May 19, 2019

Probate, Domestic, Foreclosure, and Transcript Request Forms Revised

In June and July 2014, the Colorado State Judicial Branch issued several revised JDF forms. The Transcript Request Form, JDF 4, was revised in July and crosses many categories, including appeals, criminal, and miscellaneous. Other categories with revised forms include domestic relations, probate, and foreclosure. The revised forms are available here in PDF format, and are available for download as Word documents from the State Judicial forms pages.


  • JDF 1700 – “Instructions to File for Grandparent or Great-Grandparent Visitation” (revised 6/14)
  • JDF 1701 – “Verified Pleading Affidavit for Grandparent/Great-Grandparent Visitation” (revised 6/14)
  • JDF 1702 – “Order re: Pleading Affidavit for Grandparent/Great-Grandparent Visitation” (revised 6/14)
  • JDF 1704 – “Motion to Intervene” (revised 6/14)
  • JDF 1705 – “Order to Intervene” (revised 6/14)


  • JDF 618 – “Notice of Hearing for Expedited Residential Foreclosure Sale” (revised 6/14)


  • JDF 800 – “Acknowledgment of Responsibilities Conservator and/or Guardian” (revised 7/14)
  • JDF 841 – “Petition for Appointment of Guardian for Adult” (revised 6/14)
  • JDF 850 – “Guardian’s Report – Adult” (revised 6/14)

For all of State Judicial’s JDF forms, click here.

Colorado Court of Appeals: Great-Grandparent Is Not Grandparent Under Plain Meaning of Visitation Statute

The Colorado Court of Appeals issued its opinion in In re Parental Responsibilities Concerning M.D.E. on Thursday, January 31, 2013.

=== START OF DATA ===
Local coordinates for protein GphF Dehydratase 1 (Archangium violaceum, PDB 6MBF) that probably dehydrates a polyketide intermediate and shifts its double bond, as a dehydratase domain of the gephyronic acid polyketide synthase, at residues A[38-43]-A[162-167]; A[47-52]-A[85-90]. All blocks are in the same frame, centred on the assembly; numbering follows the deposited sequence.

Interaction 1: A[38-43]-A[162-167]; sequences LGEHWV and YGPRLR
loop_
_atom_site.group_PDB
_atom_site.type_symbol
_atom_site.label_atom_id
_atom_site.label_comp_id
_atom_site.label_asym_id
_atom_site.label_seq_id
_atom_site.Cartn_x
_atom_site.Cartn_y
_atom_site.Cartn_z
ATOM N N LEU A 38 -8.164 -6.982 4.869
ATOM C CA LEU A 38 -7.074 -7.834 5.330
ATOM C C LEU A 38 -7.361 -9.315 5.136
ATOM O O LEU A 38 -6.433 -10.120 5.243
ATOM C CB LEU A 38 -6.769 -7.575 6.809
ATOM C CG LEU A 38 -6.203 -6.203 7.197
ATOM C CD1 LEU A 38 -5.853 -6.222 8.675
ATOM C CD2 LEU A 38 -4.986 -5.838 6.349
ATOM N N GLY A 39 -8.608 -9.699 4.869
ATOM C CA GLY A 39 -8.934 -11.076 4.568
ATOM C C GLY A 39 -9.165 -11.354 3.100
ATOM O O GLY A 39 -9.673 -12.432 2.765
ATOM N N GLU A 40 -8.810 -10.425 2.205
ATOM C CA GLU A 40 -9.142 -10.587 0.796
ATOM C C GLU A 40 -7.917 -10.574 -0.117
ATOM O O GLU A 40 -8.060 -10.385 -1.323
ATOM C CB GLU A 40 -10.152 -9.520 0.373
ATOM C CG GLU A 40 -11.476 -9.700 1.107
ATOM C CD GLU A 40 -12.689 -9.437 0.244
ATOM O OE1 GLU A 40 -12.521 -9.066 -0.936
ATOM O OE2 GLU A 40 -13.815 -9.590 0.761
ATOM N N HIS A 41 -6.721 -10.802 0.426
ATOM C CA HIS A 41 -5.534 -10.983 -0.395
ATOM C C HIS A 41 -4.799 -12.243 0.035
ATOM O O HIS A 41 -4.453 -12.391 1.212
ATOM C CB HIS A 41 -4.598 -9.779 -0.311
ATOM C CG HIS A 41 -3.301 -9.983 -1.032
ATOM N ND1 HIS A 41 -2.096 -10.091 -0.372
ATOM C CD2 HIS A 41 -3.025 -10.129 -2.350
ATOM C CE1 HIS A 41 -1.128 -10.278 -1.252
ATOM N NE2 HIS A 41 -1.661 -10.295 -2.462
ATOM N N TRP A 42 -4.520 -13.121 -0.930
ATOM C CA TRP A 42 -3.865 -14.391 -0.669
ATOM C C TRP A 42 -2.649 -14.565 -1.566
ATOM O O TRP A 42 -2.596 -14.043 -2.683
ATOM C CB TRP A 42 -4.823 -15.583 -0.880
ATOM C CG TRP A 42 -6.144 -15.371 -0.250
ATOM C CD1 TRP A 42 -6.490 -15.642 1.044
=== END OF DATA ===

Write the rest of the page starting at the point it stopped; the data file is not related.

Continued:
Grandparent Visitation—Standing.

In this parental responsibilities action, Scott Rottler (father) challenged the district court’s order allowing Bernice Spencer (great-grandmother) to intervene and seek grandparent visitation of father’s child (great-grandmother’s great-grandchild) under CRS § 19-1-117. The order was reversed.

In May 2009, the child’s mother filed a petition for allocation of parental responsibilities as to the child. Several months later, the court entered permanent orders and a parenting plan resolving the dispute between father and mother. The orders and parenting plan did not mention great-grandmother. More than six months later, great-grandmother filed a motion to intervene in the proceeding and a motion for grandparent visitation. The district court granted her motion to intervene by applying the principle of liberal construction to CRS § 19-1-117.

On appeal, father argued that the trial court erred in granting great-grandmother’s motion to intervene. CRS § 19-1-117 limits the meaning of grandparent to “a person who is the parent of a child’s father or mother.” Therefore, great-grandmother is not a grandparent within the meaning of the statute. Because she did not have standing to seek visitation, the district court’s order was vacated.

Summary and full case available here.